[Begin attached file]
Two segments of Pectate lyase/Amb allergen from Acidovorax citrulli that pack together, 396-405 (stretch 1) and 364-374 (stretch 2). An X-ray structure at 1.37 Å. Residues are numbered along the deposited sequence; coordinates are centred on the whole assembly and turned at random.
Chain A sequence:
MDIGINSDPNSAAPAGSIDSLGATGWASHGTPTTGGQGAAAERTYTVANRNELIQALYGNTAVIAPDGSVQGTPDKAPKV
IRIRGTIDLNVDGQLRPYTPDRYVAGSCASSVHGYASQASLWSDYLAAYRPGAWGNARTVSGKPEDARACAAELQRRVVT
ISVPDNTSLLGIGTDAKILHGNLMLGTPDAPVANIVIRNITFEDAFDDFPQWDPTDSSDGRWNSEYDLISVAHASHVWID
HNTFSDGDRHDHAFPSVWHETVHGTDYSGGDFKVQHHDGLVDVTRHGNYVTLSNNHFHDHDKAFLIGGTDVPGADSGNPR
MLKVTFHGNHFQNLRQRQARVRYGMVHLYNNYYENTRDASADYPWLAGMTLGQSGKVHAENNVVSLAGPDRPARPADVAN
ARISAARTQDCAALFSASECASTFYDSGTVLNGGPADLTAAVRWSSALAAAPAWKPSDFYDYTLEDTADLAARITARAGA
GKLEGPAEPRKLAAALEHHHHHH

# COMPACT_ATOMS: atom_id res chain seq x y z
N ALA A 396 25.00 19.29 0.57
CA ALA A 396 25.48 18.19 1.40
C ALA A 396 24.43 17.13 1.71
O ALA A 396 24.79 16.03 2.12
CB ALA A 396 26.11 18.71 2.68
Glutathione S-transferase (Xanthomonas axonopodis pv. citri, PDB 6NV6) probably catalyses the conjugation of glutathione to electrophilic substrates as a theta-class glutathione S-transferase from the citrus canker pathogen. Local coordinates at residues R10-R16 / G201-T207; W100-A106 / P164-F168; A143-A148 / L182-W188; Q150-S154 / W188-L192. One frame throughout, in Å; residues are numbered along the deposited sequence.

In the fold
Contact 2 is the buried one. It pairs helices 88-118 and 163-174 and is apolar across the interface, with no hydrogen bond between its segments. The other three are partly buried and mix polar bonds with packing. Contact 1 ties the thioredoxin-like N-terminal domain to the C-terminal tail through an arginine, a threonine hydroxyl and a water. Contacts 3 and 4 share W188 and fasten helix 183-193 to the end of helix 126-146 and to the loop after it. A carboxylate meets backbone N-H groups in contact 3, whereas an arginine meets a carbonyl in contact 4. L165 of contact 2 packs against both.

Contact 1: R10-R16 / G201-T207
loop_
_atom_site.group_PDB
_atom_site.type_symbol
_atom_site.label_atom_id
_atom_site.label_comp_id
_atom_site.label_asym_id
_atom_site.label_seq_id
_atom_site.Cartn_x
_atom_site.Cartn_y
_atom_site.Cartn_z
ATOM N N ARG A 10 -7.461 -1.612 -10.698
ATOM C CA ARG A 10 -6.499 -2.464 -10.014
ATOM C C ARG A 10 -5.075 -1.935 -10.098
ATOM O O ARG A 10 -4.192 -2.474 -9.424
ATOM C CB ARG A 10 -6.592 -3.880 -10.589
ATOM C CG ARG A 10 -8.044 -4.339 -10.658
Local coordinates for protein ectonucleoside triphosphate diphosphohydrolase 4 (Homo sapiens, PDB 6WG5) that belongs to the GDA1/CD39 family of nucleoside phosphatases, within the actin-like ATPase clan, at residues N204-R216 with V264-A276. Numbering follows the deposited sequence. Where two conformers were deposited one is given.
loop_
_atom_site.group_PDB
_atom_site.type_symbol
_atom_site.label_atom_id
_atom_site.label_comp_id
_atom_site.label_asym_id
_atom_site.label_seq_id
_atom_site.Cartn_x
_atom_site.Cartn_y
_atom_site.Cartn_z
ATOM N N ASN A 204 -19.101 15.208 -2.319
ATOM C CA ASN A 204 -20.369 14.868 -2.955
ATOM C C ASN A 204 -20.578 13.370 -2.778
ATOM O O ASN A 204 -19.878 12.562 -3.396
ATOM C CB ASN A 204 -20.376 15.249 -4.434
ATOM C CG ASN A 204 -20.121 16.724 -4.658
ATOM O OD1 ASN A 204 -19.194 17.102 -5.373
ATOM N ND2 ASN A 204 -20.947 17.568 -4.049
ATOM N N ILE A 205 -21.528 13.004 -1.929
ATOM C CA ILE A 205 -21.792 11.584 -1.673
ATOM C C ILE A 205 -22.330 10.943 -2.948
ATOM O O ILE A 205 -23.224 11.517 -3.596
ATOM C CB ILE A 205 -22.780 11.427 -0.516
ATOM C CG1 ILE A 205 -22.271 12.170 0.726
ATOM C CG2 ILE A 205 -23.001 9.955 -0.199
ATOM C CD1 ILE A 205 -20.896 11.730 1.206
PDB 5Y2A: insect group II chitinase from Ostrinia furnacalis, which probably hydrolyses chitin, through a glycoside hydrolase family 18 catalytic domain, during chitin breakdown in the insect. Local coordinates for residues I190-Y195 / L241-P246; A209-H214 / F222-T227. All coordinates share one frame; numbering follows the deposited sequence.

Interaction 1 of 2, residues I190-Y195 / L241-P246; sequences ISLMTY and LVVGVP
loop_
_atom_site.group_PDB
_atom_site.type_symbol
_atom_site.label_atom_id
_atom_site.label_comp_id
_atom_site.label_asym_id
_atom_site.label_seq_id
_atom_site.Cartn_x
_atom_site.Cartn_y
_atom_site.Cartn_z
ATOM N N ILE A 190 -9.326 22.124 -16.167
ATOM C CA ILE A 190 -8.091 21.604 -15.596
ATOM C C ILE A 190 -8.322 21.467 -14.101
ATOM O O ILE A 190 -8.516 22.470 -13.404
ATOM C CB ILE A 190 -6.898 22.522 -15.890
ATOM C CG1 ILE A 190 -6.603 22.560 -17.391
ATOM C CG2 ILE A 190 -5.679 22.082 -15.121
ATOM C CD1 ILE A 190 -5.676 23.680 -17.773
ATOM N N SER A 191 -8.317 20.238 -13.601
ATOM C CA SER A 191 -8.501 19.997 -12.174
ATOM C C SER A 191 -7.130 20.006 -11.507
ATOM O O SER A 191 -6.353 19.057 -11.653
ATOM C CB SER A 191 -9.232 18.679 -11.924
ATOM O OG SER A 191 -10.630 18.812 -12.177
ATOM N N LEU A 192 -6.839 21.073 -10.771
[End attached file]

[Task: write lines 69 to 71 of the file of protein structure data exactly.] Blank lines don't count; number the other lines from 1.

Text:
_atom_site.label_comp_id
_atom_site.label_asym_id
_atom_site.label_seq_id